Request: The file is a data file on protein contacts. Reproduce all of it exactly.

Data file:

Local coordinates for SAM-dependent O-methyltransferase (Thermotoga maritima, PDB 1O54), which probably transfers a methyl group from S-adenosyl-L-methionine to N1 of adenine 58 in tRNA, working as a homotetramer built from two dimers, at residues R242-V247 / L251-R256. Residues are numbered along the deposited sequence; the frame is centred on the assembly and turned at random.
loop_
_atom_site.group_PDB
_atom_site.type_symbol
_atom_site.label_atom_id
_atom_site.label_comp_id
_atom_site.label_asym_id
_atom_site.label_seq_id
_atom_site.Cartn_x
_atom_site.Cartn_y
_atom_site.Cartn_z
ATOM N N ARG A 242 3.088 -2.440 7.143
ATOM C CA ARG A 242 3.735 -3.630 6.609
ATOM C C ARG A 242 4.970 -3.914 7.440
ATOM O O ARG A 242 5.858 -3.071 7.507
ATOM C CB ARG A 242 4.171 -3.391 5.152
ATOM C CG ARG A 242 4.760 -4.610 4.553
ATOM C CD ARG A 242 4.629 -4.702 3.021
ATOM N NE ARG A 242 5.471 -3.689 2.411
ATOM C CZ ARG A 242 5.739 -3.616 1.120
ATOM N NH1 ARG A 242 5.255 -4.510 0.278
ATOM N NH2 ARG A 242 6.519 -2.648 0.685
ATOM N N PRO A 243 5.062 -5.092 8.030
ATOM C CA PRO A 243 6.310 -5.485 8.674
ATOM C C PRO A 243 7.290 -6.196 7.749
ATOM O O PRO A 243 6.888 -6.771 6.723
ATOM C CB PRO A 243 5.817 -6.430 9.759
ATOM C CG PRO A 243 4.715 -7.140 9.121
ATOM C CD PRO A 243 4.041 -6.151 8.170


Local coordinates for SAM-dependent O-methyltransferase (Thermotoga maritima, PDB 1O54), which probably transfers a methyl group from S-adenosyl-L-methionine to N1 of adenine 58 in tRNA, working as a homotetramer built from two dimers, at residues R242-V247 / L251-R256. Residues are numbered along the deposited sequence; the frame is centred on the assembly and turned at random.
loop_
_atom_site.group_PDB
_atom_site.type_symbol
_atom_site.label_atom_id
_atom_site.label_comp_id
_atom_site.label_asym_id
_atom_site.label_seq_id
_atom_site.Cartn_x
_atom_site.Cartn_y
_atom_site.Cartn_z
ATOM N N ARG A 242 3.088 -2.440 7.143
ATOM C CA ARG A 242 3.735 -3.630 6.609
ATOM C C ARG A 242 4.970 -3.914 7.440
ATOM O O ARG A 242 5.858 -3.071 7.507
ATOM C CB ARG A 242 4.171 -3.391 5.152
ATOM C CG ARG A 242 4.760 -4.610 4.553
ATOM C CD ARG A 242 4.629 -4.702 3.021
ATOM N NE ARG A 242 5.471 -3.689 2.411
ATOM C CZ ARG A 242 5.739 -3.616 1.120
ATOM N NH1 ARG A 242 5.255 -4.510 0.278
ATOM N NH2 ARG A 242 6.519 -2.648 0.685
ATOM N N PRO A 243 5.062 -5.092 8.030
ATOM C CA PRO A 243 6.310 -5.485 8.674
ATOM C C PRO A 243 7.290 -6.196 7.749
ATOM O O PRO A 243 6.888 -6.771 6.723
ATOM C CB PRO A 243 5.817 -6.430 9.759
ATOM C CG PRO A 243 4.715 -7.140 9.121
ATOM C CD PRO A 243 4.041 -6.151 8.170